Chronic pain, PTSD top the list of reasons people buy medical marijuana in Illinois. Number of medicinal cardholders grows by 30%.

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“I welcome the changes, but I’m still frustrated,” he said.One recent problem was that the state’s new Entellitrak patient tracking system was taken down for two weeks for data migration when officials started it June 22. Upon launching it crashed for another two weeks, according to the state’s annual medical cannabis report.

Patients reported that they couldn’t sign into the system or change their one designated dispensary, forcing the state to order all dispensaries to accept all patients, which has since become law. There were 300 defects in the system through Aug. 17, and the Illinois Department of Public Health reported that it continued to work through ongoing defects in the system.

Thanks to changes in the law, patients now can print their own certificates, and can get lifelong certifications from a doctor, for a $50 fee every three years. Application fees were cut in half, patients may have up to three caregivers, and those 65 and over qualify for reduced fees, along with veterans and people with disabilities.

Even before those changes, the medical cannabis program continued to grow. Medical sales in Illinois began in late 2015, more than three years before adult-use recreational cannabis was legalized in 2020. There were more than 158,000 patients and 55 medical-only dispensaries as of June 30, with monthly sales near $32 million, and total sales since the program began exceeding $1 billion.Retail sales have been nearly equal to wholesale revenue, suggesting roughly a 100% markup at the retail level.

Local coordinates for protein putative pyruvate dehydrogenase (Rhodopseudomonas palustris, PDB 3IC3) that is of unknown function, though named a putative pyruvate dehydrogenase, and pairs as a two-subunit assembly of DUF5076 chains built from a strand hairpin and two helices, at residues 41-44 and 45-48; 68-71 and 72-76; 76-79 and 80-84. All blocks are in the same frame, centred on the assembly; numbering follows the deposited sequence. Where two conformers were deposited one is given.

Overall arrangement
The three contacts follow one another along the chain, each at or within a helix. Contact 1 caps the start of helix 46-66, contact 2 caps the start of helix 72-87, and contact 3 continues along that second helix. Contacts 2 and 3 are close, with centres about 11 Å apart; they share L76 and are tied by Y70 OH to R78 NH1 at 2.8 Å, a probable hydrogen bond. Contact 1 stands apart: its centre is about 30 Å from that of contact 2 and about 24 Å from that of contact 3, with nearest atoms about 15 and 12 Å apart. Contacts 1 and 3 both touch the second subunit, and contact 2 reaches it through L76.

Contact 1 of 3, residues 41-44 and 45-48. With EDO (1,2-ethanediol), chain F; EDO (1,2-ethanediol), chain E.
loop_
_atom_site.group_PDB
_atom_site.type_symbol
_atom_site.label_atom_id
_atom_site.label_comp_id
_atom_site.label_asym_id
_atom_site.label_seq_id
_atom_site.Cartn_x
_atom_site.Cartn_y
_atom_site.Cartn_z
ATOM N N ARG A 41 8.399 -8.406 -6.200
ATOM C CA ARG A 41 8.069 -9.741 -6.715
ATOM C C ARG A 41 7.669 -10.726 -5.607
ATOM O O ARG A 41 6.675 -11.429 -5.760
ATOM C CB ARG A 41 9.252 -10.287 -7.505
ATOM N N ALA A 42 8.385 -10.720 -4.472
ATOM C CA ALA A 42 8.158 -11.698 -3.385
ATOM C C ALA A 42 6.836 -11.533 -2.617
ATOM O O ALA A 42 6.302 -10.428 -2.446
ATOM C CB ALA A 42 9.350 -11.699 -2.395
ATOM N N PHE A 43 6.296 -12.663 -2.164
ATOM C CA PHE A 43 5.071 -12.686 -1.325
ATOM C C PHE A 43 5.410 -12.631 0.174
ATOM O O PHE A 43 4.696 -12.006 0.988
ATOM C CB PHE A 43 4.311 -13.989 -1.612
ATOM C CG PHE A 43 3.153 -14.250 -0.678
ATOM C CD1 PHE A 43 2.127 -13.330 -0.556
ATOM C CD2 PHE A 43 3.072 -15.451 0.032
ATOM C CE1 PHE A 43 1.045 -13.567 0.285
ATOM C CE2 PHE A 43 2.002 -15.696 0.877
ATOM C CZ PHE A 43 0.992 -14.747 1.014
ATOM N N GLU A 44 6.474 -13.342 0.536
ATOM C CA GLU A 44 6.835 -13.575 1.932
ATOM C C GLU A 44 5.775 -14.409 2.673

Among retailers, Rise in Mundelein had the most patients, with 5,662, followed by Zen Leaf in St. Charles, Dispensary 33 in Chicago and Earth Med in Addison. Rise, operated by Green Thumb Industries, had four of the top 14 dispensaries in the state.In the early days of the medical program, doctors most often certified patients to use cannabis for relatively rare conditions such as cancer or fibromyalgia, but that has changed since state officials added pain, arthritis and other common qualifying conditions.

While most patients initially were older, the largest group of users recently was among those ages 31 to 40, who made up 21% of patients. Men make up the majority of patients under 50, while women make up the majority of patients over 50.

Among juvenile patients, who made up 2% of the patients, autism was the most commonly cited condition, at 40 patients, followed by PTSD at 32 patients, and seizures, with 11 patients.
About 700 patients were granted more than the standard 2.5 ounce per week allotment, with most of them allowed 5 ounces a week, and the largest group of those for PTSD.
The number of patients receiving cannabis as an alternative to prescription opioids fell slightly in 2021, as the drug become more easily available for other conditions and adult use.

Source: chicagotribune

Image: Unsplashed

Avery Meeker

Source: https://www.weedworldmagazine.org/2021/10/05/chronic-pain-ptsd-top-the-list-of-reasons-people-buy-medical-marijuana-in-illinois-number-of-medicinal-cardholders-grows-by-30/?utm_source=rss&utm_medium=rss&utm_campaign=chronic-pain-ptsd-top-the-list-of-reasons-people-buy-medical-marijuana-in-illinois-number-of-medicinal-cardholders-grows-by-30

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